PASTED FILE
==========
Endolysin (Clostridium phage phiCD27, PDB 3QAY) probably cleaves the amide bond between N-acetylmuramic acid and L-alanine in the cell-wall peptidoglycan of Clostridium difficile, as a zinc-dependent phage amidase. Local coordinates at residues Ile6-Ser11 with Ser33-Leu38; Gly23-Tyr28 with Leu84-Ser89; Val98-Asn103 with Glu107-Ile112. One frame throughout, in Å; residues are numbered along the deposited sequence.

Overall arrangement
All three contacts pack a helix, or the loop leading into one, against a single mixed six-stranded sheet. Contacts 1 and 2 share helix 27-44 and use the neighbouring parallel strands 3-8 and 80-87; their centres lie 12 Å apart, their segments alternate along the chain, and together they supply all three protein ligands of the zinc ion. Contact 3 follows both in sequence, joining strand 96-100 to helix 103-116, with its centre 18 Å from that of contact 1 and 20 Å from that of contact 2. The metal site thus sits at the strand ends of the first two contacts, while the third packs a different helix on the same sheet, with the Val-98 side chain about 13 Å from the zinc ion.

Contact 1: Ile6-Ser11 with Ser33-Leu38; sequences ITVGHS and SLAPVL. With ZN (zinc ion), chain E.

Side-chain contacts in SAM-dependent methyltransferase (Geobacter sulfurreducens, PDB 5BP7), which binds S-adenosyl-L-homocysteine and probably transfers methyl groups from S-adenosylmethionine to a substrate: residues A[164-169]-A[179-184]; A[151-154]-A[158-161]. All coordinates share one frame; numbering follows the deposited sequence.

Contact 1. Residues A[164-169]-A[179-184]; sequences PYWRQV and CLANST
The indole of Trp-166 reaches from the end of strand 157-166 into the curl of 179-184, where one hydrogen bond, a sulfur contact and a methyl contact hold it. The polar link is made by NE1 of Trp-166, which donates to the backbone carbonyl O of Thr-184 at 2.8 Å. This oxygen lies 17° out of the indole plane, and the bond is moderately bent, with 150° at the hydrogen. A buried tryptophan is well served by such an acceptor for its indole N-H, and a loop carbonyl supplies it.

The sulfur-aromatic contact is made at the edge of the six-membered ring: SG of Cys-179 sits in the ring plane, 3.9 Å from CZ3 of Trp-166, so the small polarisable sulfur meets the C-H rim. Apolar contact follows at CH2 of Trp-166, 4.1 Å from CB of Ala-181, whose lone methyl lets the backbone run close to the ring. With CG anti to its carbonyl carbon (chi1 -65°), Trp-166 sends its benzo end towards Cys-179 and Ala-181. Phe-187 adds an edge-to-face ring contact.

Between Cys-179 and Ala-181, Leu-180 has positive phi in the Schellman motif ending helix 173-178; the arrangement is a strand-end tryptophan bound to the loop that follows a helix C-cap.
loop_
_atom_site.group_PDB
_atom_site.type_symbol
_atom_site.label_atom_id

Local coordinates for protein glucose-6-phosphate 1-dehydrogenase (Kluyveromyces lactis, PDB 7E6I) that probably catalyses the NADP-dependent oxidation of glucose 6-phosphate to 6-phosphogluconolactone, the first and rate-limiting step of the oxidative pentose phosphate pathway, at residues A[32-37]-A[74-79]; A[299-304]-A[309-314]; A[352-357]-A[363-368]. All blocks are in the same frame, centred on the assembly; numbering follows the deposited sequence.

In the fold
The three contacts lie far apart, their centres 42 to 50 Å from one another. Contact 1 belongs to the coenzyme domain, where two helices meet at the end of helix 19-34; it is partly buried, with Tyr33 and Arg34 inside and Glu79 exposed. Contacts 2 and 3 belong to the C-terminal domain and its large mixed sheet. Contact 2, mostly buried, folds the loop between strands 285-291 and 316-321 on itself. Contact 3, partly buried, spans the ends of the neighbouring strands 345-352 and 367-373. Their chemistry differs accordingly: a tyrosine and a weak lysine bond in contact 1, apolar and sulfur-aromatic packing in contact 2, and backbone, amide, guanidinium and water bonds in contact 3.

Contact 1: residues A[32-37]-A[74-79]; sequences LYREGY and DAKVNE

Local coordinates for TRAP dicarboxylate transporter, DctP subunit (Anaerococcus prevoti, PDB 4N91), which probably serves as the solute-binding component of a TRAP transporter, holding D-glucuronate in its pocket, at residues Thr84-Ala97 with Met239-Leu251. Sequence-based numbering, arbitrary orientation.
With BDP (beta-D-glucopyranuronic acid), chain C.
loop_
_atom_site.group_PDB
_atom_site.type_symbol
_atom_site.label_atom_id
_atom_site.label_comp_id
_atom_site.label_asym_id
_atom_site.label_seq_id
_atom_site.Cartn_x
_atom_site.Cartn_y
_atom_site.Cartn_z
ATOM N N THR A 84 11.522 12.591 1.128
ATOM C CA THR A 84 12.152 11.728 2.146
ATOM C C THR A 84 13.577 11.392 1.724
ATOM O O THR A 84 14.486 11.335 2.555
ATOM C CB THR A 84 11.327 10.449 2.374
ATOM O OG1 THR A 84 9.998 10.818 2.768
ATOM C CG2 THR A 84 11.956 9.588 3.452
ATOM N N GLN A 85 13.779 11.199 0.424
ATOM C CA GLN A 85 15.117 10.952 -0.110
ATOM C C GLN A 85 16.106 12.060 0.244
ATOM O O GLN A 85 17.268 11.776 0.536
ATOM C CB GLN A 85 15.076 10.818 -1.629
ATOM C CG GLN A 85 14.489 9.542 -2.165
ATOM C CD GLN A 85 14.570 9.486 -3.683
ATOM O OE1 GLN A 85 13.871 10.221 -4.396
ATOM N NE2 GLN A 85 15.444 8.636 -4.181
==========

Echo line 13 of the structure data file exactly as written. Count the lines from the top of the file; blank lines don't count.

_atom_site.label_atom_id